Beijing-style Moo Shu Pork

Based on /u/mthmchris reddit post 


  • Pork tenderloin (猪里脊肉/瘦肉), 200g. cut into slivers. (200g = 7 ounces) – very slightly frozen to make slicing easier
  • Meat marinade:
    • ¼ tsp salt,
    • ½ tsp sugar,
    • ½ teaspoon cornstarch (生粉),
    • ½ tsp liaojiu a.k.a. Shaoxing wine (料酒) (can substitute Dry sherry),
    • ¼ tsp light soy sauce (生抽) (lighter in color and flavor, not sodium),
  • ½ tsp oil for pork
  • Oil for stir-fry. I use peanut.
  • Egg, 3 Medium. Beaten really well
  • Mu’er (木耳) a.k.a. Wood Ear Mushrooms, 15g dry = 50g reconstituted (may need to update ratio, but should be close)
  • Huanghuacai (黄花菜)  (Dried Day Lilies), 15 grams
  • 1Tablespoon soaking liquid from Huanghuacai (day lilies) mixed with 1 teaspoon cornstarch.
  • Ginger (姜), 10 grams (0.3 ounces). Julienned.
  • Leek (大葱), 20 grams (1 ounce) Julienned. Or white part of scallions
  • Liaojiu (料酒) (Shaoxing wine) Can substitute Dry sherry,  1 tbsp.
  • Stir-fry Mix:
    • Light soy sauce (生抽), 1 tsp.
    • Salt, ½ tsp. To season the stir-fry.
    • Sugar, 1 tsp. To season the stir-fry.
  • Spring Pancakes
  • Plum Sauce

Process, Moo Shu Pork:

Get ready!

  • Reconstitute the mu’er  (mushrooms) in cold water for 45 minutes.
  • Reconstitute the huanghuacai (day lilies) in boiled water for 45 minutes.
  • Slice the pork into match-sticks
  • Put pork in bowl, toss with all the ingredients for the marinade except the oil, and mix well. Toss in the oil, mix it well to coat, and set it aside.
  • Julienne the leek and ginger
  • Remove the mu’er/huanghuacai from their respective soaking liquids and wring out the excess moisture
  • Make a slurry from the huanghuacai (day liliy) soaking liquid(1 tbsp soaking liquid, 1 tsp cornstarch)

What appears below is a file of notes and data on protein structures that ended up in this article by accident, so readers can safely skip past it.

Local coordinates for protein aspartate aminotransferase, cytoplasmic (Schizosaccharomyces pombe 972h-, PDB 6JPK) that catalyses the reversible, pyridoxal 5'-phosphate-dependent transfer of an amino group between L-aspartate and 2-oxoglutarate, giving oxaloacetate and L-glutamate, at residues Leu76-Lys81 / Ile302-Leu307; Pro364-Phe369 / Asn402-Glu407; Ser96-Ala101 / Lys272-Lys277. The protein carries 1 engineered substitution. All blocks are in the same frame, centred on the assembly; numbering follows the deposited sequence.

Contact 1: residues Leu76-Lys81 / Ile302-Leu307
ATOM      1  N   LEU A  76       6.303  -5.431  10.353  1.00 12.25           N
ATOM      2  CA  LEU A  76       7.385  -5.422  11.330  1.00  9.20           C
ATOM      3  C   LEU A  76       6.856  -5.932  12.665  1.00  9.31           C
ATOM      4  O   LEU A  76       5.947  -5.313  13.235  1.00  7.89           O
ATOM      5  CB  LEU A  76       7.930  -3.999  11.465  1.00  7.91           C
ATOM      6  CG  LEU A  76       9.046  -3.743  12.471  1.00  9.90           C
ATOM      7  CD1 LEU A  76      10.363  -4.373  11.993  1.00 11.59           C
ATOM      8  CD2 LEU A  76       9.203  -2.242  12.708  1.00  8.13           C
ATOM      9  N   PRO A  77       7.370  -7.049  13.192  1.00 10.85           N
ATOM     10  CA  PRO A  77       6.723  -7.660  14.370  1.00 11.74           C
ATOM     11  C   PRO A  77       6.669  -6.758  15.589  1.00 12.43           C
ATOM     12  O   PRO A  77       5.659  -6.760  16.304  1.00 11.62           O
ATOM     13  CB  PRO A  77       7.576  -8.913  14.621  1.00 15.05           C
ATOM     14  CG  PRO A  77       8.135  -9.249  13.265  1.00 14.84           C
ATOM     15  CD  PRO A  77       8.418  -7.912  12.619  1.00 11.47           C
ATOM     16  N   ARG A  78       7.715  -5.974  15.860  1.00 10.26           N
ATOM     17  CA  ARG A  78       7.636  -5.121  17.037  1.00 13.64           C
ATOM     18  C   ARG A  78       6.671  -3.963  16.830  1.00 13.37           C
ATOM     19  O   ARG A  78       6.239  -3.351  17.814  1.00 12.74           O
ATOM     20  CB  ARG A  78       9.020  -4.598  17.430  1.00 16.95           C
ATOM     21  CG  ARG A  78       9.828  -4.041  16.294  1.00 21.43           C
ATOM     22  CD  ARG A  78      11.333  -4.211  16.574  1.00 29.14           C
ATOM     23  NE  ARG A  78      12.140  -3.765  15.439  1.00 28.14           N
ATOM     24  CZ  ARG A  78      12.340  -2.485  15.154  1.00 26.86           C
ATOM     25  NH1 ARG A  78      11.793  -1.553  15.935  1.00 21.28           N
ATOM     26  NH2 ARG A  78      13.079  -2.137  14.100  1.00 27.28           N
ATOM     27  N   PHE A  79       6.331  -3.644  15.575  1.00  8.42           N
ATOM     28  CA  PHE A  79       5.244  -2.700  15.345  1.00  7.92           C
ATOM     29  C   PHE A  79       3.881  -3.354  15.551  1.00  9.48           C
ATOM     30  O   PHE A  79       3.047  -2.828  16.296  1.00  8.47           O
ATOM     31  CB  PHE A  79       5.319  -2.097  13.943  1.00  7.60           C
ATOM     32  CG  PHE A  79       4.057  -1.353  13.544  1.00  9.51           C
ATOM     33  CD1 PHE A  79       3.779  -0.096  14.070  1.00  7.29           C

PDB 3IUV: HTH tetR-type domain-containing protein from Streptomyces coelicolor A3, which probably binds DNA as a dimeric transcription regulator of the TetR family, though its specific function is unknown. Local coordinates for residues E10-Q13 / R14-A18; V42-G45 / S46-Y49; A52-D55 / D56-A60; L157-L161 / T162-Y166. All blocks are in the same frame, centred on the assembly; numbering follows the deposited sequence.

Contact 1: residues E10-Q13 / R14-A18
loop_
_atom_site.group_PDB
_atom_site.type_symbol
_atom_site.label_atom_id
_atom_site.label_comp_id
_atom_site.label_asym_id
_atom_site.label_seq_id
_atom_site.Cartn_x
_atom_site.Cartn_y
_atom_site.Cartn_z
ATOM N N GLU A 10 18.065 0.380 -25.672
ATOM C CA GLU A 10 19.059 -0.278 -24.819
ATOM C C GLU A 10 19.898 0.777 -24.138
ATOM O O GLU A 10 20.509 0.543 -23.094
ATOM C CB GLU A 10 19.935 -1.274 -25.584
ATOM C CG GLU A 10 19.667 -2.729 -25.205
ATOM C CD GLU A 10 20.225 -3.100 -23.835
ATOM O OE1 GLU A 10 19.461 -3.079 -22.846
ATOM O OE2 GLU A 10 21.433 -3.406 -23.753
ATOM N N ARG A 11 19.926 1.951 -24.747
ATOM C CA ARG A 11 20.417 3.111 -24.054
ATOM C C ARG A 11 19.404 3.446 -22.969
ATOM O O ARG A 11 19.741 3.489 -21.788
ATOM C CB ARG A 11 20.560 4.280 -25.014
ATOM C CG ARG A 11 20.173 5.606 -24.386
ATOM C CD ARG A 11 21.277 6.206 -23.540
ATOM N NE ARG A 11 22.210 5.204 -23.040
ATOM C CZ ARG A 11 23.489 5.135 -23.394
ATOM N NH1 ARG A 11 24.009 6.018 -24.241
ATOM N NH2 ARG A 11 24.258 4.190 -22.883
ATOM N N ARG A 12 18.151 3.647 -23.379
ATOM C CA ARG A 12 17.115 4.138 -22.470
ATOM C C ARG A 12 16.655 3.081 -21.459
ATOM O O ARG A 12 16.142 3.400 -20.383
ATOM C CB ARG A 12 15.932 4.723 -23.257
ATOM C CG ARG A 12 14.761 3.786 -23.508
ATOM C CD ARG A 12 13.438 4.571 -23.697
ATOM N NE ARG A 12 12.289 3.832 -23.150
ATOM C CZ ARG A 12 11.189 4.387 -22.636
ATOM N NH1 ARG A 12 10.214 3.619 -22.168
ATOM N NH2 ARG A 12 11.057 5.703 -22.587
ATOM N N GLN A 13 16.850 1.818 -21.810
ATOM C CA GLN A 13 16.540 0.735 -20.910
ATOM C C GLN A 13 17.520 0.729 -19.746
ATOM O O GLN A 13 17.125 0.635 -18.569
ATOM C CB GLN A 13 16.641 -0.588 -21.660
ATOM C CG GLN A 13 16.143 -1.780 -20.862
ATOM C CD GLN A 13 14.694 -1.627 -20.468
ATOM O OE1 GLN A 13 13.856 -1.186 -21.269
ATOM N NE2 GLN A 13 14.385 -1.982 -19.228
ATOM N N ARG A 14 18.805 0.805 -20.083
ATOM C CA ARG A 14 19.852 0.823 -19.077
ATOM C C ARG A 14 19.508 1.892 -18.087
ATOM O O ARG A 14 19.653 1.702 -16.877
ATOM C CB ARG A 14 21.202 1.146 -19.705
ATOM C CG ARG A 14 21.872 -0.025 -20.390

• Crack the three eggs in a bowl, optionally add in a touch of liaojiu wine, and beat really well You can optionally add a bit of liaojiu (wine)


  • Fry the egg. As always, first longyau: get that wok piping wok, shut off the heat, add in your oil (here a little more than usual, ~2 tbsp), and give it a swirl to get a nice non-stick surface. Heat on medium now, heat up the oil until bubbles start to form around a pair of chopsticks (~160C if you got a temp gun). Add in your egg, and it should quickly puff up. The technique here is to let the egg set, scoop and turn, wait to set, scoop and turn… you get the idea. The whole process should take only about ~30 seconds to get to the point where the eggs are about ~80% cooked. Once it’s there, shut off the heat and give em a quick scramble to get something that looks a little more wispy. Take the eggs out, optionally reserving in a fine mesh strainer to allow any excess oil or moisture to drip out.
  •  Give your wok a quick rinse, addd  little oil and heat on medium.
  • Go in with the pork slivers. Over the next ~15 seconds or so before the heat starts getting intense your goal is to spread out the pork so it doesn’t clump.
  • Up the heat to high. Stir-fry for about one minute until the pork starts to change color. Note that when stir-frying meat on a home stove, you don’t wanna stir TOO often as you’ll want a little bit of browning on the meat.
  • Scooch the pork slivers to the side. If you’re like us and err on the side of too little oil instead of too much, take stock of how much oil’s remaining in the wok. If it needs a little extra, adding a touch more oil is no problem at all.
  • Add in the ginger and leek and put the heat back down to medium-high. Stir fry about ~10 seconds, and add the port.
  • Hit with ~a tablespoon of liaojiu by pouring the wine over the spatula and around the sides of the wok. This not only adds taste to the stir-fry, but also helps control the temperature so the aromatics don’t scorch on us.
  • Add the well drained mu’er(mushrooms). Fry for around 30 seconds.
  • Add the well drained huanghuacai(day lilies). Give it all a quick mix.
  • Season with the soy sauce/salt/sugar mix. Give it all a quick mix.
  • Add in the eggs, pour the huanghuacai-soaking-liquid-slurry over everything, shut off the heat and give it a quick gentle mix (don’t go too hard else the egg’ll lose shape).